“Whereas in the absence of adequate services, parents of autistic adults experience significant stress in their efforts to provide the necessary care;

“Whereas there is a lack of respite crisis beds available for autism;

“Whereas there are approximately 15,000 adults with developmental disabilities waiting to be placed in a residential facility;

“Whereas the all-party Select Committee on Developmental Services, including ministers now serving in the” current “government, called for the elimination of all wait-lists in 2014;

“Whereas in the absence of adequate residential space, autistic adults in crisis situations are often placed in unsuitable facilities such as hospitals treating people with mental health issues;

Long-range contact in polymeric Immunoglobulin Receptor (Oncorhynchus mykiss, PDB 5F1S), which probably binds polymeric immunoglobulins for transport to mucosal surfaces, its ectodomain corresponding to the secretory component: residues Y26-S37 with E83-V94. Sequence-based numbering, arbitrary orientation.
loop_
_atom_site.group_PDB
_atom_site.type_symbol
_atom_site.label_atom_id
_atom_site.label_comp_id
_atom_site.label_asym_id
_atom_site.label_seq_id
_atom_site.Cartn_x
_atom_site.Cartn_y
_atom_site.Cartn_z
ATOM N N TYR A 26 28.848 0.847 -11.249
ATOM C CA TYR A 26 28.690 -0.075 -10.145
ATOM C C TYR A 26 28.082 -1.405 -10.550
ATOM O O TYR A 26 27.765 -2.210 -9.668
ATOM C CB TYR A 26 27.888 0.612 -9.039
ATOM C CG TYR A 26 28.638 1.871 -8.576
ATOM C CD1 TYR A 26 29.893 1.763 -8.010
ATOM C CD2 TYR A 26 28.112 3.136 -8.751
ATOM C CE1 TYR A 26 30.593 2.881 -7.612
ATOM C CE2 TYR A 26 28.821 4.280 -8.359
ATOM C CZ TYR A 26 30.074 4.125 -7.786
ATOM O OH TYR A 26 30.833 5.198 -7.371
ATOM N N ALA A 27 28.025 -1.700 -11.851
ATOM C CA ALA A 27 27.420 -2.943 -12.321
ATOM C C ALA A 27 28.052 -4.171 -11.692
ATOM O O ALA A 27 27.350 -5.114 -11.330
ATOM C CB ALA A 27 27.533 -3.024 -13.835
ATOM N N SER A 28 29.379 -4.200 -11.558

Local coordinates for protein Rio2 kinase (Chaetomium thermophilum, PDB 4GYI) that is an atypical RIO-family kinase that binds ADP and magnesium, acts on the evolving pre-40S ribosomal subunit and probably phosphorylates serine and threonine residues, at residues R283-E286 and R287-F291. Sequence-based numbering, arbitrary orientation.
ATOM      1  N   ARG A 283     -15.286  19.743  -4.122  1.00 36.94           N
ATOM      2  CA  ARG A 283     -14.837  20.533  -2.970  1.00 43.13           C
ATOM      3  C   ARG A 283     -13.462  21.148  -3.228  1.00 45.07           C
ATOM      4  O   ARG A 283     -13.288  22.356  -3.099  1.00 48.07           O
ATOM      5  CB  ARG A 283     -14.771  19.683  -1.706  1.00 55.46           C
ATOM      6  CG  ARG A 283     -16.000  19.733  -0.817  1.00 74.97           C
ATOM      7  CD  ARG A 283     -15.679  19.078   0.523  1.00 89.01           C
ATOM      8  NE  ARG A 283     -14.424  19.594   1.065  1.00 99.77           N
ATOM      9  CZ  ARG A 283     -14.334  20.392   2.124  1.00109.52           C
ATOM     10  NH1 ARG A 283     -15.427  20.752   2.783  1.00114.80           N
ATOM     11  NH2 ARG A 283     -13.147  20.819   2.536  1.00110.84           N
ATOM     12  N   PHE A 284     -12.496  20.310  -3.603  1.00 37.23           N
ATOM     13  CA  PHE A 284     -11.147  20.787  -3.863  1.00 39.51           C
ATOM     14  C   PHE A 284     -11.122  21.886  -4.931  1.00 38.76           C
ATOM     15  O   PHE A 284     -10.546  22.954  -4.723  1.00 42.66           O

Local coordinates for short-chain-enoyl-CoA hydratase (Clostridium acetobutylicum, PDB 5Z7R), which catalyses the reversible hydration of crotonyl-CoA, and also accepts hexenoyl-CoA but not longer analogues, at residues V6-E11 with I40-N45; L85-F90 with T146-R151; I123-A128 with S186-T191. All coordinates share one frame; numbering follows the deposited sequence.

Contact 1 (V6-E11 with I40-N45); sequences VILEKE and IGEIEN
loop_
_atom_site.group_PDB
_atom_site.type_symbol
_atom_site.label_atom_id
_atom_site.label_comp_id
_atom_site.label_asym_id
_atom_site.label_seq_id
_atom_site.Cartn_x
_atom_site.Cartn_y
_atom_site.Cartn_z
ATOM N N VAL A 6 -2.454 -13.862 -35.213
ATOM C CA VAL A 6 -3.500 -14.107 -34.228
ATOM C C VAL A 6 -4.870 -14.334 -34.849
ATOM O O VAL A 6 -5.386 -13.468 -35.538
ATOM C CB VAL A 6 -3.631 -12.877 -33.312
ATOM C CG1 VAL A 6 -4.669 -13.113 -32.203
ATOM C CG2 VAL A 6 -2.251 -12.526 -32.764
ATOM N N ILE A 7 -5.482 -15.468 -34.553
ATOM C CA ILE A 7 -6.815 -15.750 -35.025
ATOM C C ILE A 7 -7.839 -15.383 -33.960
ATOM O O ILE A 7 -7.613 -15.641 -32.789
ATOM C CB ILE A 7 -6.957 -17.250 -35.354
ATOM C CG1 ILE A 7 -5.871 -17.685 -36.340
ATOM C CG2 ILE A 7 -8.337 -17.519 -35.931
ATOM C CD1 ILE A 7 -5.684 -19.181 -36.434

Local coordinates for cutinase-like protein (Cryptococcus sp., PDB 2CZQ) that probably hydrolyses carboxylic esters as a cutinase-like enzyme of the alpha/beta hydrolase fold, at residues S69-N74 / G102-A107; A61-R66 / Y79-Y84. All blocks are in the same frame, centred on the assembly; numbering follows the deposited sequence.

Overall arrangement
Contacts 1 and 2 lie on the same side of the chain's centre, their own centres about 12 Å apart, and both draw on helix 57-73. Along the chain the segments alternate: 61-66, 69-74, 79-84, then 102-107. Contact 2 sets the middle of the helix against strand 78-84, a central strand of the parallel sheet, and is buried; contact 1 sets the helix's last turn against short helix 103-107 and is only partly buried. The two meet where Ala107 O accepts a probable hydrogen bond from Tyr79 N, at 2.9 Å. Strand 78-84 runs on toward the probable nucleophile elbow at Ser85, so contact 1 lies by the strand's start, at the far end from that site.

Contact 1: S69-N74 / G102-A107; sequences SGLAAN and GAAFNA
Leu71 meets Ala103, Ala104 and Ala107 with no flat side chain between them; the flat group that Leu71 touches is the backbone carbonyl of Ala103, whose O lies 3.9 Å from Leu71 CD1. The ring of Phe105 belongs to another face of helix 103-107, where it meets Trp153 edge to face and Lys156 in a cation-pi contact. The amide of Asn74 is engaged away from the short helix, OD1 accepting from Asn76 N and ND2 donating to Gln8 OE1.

“We, the undersigned, petition the Legislative Assembly of Ontario to direct the Ministry of Children, Community and Social Services to provide the necessary funding to ensure all people with autism receive the support they need to avoid such crisis situations.”

I couldn’t agree with this more. This has been going on much too long. I’m going to affix my name to it and give it to the page—not page—to bring to the Clerk.

Climate change

Ms. Bhutila Karpoche: This petition is entitled “Take Action on the Climate Crisis,” and it reads:

“To the Legislative Assembly of Ontario:

“Whereas the UN reports that we only have” a few “years to reduce carbon emissions before catastrophic climate change impacts become irreversible;

“Whereas the impact of the climate crisis could undo 50 years of gains made in global public health;

“Whereas 85% of marine litter affecting beaches and waterways worldwide is made up of plastic waste material, plastics are also littering Ontario’s beaches and waterways, polluting our ecosystems and fisheries, affecting our health, tourism and industry;

“Whereas fires, floods and tornadoes are already ripping through our communities with increased regularity;